The first four legs of the World Series have been cancelled, but World Rugby has announced a funding boost

Olympic preparations for sevens teams up in the air

In less than a year we’ll be in the middle of the men’s and women’s sevens competitions at the Olympics in Tokyo, but there is much uncertainty around the sport in the shorter term.

When the Games were postponed until 2021 due to the pandemic, many sevens players took the positives of having more time to prepare. As Black Ferns sevens star Kelly Brazier says: “It’s another year to be better.”

However, there are growing concerns about what the immediate future holds for players and the sevens game as a whole.

The Telegraph reported in July that England’s men’s and women’s sevens players had been told to look for jobs for the rest of the year with funding due to expire, while the WRU announced at the end of August that the Wales “men’s sevens programme will cease to operate in its current format for the forseeable future due to the ongoing impact of Covid-19”. Some players in other countries have retired or been released from contracts too.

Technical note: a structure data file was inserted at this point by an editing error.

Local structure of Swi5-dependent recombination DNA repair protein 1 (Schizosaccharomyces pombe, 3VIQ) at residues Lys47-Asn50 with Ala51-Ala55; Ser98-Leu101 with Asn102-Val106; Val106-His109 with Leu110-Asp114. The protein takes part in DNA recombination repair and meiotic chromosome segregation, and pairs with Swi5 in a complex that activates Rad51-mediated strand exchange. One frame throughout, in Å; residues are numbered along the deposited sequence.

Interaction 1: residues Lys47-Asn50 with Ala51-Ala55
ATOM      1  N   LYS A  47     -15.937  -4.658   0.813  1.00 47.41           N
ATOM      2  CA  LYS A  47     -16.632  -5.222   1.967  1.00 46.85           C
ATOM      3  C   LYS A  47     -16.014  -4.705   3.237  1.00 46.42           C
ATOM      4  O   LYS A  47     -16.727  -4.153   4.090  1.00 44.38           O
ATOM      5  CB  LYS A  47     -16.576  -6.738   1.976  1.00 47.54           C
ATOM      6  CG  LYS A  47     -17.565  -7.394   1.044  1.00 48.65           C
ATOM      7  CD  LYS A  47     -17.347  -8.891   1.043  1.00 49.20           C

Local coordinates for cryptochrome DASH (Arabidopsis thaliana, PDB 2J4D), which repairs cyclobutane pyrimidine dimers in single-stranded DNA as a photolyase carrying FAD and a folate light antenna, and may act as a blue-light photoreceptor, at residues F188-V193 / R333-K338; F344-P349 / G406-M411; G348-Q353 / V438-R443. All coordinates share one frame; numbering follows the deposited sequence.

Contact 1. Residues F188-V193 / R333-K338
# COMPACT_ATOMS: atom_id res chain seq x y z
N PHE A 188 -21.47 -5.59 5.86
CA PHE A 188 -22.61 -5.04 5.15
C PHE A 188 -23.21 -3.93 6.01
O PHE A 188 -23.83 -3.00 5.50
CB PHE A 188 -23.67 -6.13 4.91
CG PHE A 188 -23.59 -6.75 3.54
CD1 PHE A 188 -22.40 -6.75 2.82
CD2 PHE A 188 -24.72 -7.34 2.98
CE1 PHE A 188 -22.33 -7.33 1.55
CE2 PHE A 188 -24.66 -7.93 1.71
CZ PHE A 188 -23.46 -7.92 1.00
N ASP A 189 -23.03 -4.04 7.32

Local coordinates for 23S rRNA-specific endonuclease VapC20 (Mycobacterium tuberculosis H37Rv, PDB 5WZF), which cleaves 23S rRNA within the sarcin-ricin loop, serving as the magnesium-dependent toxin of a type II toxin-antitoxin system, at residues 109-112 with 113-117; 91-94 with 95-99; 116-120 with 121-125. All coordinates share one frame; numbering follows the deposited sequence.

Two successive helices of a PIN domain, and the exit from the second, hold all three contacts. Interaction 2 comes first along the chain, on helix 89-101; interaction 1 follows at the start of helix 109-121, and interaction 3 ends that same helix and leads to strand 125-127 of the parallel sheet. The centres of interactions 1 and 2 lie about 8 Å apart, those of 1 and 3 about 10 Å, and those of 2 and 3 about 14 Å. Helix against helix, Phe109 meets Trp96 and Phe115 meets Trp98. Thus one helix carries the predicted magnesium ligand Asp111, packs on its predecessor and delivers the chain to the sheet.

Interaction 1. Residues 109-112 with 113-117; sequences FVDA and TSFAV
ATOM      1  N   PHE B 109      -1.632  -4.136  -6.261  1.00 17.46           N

Related: Richard De Carpentier on the uncertainty facing sevens players

World Rugby has launched a sevens investment strategy to try to help teams prepare for the Olympics, with an initial fund of $2.5m (£1.92m) available to help national unions who have qualified for Tokyo.

World Rugby chief executive Brett Gosper said: “Rugby sevens is a key priority for World Rugby in our mission to grow the global game and we are pleased to be able to share details of this new investment.

“Combined with the ongoing contingency work on the HSBC World Rugby Sevens Series 2021 and a supplementary international competition strategy, this will ensure that Olympic-qualified teams have the necessary training and high-level competition opportunities to optimise their performance and light up the biggest sporting stage at the Olympic Games in Tokyo.”

Rugby World understands that Team GB, who will compete in both the men’s and women’s events in Tokyo, will be able to apply for funding from World Rugby, just as the likes of Australia and New Zealand can.

A World Rugby spokesperson said: “We are in touch with all the relevant unions which form Team GB at the Olympic Games. The funding being made available is to support Olympic preparation and we look forward to receiving their application to best achieve this.”

Olympic preparations for sevens teams up in the air

Tokyo-bound: England Women booked a place for Team GB by winning the Euro qualifier (Getty Images)

The fact there are no tournaments on the horizon will certainly impact teams. The first four rounds of the new HSBC World Sevens Series – due to take place in Dubai, Cape Town, Hamilton and Sydney – have been cancelled, with a working group set up by World Rugby to decide on the best way forward for events in 2021.

The Dubai and Cape Town legs were cancelled in July, while the New Zealand and Australia events, which were scheduled for late January 2021, were called off in September.